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Dear Ms. Forester,
Thank you for posting your request on History Hub!
In addition to the advice from the previous poster, we suggest that you contact the Maryland State Archives to obtain a list of Dundalk/Baltimore orphanages operating in the 1940s. Then please contact the institution to request a record search or search any records from the orphanage that may be held by the Archives.
Residents of orphanages are listed in the federal decennial census. We searched the National Archives catalog and located the Population Schedules for the 1940 Census in the Records of the Bureau of the Census (Record Group 29) that may contain the residence of your grandfather if he was living in an orphanage in 1940. The 1940 Census schedules are digitized and available using the Catalog.
For information about the U.S. Census, see the Census Bureau technical documentation and questionnaires as well as NARA’s page on Census Records.
You may wish to search Ancestry.com or FamilySearch.org for the U.S. Census. There may be a fee for using Ancestry. Instead, please check for access at your local library as many library systems subscribe to these sites, making them free for their patrons.
We hope this is helpful. Best of luck with your research!
1 person found this helpful
I do similar research and these are a couple of trickss I use in finding orphans in the 1940 or any earlier Census. I use ancestry.com but I think you could do this on most similar website:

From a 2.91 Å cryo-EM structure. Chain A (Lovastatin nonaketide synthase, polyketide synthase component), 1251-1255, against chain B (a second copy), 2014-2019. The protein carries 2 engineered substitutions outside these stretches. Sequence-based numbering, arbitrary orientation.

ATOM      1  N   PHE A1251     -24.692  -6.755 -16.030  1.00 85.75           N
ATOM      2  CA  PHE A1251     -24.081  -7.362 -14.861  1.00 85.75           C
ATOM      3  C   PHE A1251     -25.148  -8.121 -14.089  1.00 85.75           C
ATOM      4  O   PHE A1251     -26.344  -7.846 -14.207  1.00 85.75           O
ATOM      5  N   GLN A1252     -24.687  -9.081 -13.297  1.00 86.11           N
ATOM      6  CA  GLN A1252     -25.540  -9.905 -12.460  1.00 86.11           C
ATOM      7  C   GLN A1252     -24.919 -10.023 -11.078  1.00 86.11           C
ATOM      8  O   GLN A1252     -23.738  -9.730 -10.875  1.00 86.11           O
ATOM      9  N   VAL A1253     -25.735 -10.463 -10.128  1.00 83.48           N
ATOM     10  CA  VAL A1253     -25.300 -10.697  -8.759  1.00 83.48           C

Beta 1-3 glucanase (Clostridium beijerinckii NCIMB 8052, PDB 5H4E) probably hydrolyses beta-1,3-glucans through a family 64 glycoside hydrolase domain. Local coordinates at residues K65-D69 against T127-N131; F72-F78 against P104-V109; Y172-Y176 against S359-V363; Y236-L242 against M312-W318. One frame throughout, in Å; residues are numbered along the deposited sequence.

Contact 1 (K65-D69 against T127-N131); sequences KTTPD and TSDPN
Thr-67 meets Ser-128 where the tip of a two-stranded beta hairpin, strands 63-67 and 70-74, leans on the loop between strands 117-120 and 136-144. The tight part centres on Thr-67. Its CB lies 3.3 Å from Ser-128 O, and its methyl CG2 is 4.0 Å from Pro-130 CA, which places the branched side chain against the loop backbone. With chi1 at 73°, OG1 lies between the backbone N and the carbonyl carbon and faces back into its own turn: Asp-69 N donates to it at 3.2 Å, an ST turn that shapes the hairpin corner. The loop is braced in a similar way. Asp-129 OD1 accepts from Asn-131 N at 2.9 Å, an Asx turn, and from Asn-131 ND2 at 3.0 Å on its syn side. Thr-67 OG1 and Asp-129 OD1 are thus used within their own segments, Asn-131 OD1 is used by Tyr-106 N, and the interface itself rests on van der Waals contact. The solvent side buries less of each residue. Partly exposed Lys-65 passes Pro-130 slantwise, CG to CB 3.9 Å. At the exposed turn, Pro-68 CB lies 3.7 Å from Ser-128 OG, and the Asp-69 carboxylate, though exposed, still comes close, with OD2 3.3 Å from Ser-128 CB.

1: On the search form, I enter the person's name and at least the State I believe they were living in. I will likewise add their birth year as well as the name Grace under keywords. Then hit search to see what turns up ...
2: If the search reveals no leads or say over 250 possible leads, I will do two more search that include the key word "lodger" or "inmate" ---- you need to search each key word separately ... Lnmate was used in the Census to identify anyone of any aged who exiled to a large orphanage/institution. similiarly, the term lodger was used to identified what we would today called foster children. I have found infants referred as lodgers and someone could be the only such lodgers in house or one of many ... These places were typically segregated by gender so plugging in those terms can often help. I have learned to keep the the first couple of searches to as few as words as possible to cast a possible and refine it as I go ... I also have come across religious schools/orphanages referred to their charges as students and that term also is sometime used in the Census and my weird sixth sense is that the Grace in your grandfather's life might have part of an Order. So, I would check that out .
Finally, I want to say that the first orphan lodger I identified in the Census was my Mom and even though I knew about her life seeing it recorded gave me greater insight, love and humility for her and what gifts she gave to her children and many others ... Hope all is well! Thanks for searching, Bob